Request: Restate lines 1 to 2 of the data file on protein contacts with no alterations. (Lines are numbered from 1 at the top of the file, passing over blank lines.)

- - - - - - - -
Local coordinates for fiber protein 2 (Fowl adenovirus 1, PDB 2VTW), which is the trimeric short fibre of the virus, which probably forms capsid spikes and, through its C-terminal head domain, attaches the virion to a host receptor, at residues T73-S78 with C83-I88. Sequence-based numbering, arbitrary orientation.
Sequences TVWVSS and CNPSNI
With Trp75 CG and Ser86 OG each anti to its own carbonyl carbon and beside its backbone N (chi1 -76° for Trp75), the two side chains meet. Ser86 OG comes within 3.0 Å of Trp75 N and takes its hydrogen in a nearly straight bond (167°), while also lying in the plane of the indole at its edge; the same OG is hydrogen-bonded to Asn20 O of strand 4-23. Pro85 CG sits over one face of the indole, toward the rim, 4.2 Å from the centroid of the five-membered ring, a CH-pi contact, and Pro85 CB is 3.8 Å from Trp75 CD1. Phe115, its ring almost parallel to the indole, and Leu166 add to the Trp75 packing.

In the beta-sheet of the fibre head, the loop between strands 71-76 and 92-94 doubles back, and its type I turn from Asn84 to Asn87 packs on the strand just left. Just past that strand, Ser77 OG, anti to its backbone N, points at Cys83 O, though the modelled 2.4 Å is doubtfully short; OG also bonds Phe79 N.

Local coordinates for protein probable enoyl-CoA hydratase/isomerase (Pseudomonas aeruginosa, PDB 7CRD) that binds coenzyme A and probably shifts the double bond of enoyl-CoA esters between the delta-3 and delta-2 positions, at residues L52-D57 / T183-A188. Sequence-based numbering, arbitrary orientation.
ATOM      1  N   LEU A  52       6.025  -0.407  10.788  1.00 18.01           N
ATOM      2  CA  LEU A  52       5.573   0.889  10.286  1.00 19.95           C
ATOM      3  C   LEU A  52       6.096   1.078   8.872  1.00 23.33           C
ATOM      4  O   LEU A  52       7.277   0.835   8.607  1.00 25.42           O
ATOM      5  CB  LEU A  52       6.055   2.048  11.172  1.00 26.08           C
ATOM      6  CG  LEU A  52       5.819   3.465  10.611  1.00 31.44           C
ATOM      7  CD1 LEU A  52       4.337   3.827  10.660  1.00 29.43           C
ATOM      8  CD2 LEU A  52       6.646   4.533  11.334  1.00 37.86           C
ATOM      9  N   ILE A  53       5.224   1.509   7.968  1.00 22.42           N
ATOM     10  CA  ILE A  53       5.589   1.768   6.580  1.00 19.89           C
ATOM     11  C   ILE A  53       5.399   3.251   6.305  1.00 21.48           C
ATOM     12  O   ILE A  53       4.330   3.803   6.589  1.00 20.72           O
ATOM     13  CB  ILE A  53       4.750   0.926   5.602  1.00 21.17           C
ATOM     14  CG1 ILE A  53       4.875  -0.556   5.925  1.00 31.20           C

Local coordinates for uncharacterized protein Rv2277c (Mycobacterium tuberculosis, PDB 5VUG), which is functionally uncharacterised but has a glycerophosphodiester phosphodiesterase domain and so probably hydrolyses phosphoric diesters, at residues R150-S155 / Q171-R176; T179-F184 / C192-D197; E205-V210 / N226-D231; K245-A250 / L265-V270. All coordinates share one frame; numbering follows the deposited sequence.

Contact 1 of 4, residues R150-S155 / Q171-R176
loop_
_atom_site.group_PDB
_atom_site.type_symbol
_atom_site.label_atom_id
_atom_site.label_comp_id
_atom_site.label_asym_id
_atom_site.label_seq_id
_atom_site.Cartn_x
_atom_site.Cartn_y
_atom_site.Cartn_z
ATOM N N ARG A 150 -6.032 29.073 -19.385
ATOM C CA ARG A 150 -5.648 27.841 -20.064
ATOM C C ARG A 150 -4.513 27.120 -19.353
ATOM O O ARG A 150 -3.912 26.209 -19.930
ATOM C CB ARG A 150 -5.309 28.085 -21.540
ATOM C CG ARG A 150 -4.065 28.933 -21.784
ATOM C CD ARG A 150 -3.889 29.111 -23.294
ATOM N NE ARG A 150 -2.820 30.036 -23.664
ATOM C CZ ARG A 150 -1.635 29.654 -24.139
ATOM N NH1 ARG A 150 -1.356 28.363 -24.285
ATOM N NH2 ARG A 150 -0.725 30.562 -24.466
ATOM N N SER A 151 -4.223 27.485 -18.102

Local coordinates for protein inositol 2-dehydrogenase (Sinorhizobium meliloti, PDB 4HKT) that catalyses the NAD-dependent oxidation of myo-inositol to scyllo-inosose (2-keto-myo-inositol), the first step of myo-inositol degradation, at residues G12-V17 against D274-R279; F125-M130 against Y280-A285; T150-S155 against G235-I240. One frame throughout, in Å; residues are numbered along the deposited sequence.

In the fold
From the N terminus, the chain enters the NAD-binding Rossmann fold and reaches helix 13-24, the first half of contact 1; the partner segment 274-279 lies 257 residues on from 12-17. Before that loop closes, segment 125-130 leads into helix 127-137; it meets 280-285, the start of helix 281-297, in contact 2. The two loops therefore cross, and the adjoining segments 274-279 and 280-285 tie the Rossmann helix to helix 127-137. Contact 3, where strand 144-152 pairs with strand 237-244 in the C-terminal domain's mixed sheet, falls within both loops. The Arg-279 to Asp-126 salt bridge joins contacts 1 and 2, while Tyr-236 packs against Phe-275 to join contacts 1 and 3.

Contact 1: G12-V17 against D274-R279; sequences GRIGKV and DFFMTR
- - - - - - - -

Local coordinates for fiber protein 2 (Fowl adenovirus 1, PDB 2VTW), which is the trimeric short fibre of the virus, which probably forms capsid spikes and, through its C-terminal head domain, attaches the virion to a host receptor, at residues T73-S78 with C83-I88. Sequence-based numbering, arbitrary orientation.
Sequences TVWVSS and CNPSNI